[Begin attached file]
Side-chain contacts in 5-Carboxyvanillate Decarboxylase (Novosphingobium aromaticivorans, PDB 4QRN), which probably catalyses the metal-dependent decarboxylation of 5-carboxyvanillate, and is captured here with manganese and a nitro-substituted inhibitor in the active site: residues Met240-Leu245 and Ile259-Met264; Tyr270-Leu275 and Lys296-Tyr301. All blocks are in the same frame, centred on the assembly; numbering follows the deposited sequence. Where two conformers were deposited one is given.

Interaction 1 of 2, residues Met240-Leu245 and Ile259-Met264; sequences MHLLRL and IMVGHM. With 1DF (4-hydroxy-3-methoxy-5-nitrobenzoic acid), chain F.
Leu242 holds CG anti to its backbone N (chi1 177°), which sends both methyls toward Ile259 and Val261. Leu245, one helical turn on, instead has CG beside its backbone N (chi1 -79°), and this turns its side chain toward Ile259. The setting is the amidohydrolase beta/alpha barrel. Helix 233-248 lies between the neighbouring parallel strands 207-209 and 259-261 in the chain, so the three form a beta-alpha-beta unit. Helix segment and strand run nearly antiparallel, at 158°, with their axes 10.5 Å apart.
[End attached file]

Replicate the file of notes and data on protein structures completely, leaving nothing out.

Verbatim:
Side-chain contacts in 5-Carboxyvanillate Decarboxylase (Novosphingobium aromaticivorans, PDB 4QRN), which probably catalyses the metal-dependent decarboxylation of 5-carboxyvanillate, and is captured here with manganese and a nitro-substituted inhibitor in the active site: residues Met240-Leu245 and Ile259-Met264; Tyr270-Leu275 and Lys296-Tyr301. All blocks are in the same frame, centred on the assembly; numbering follows the deposited sequence. Where two conformers were deposited one is given.

Interaction 1 of 2, residues Met240-Leu245 and Ile259-Met264; sequences MHLLRL and IMVGHM. With 1DF (4-hydroxy-3-methoxy-5-nitrobenzoic acid), chain F.
Leu242 holds CG anti to its backbone N (chi1 177°), which sends both methyls toward Ile259 and Val261. Leu245, one helical turn on, instead has CG beside its backbone N (chi1 -79°), and this turns its side chain toward Ile259. The setting is the amidohydrolase beta/alpha barrel. Helix 233-248 lies between the neighbouring parallel strands 207-209 and 259-261 in the chain, so the three form a beta-alpha-beta unit. Helix segment and strand run nearly antiparallel, at 158°, with their axes 10.5 Å apart.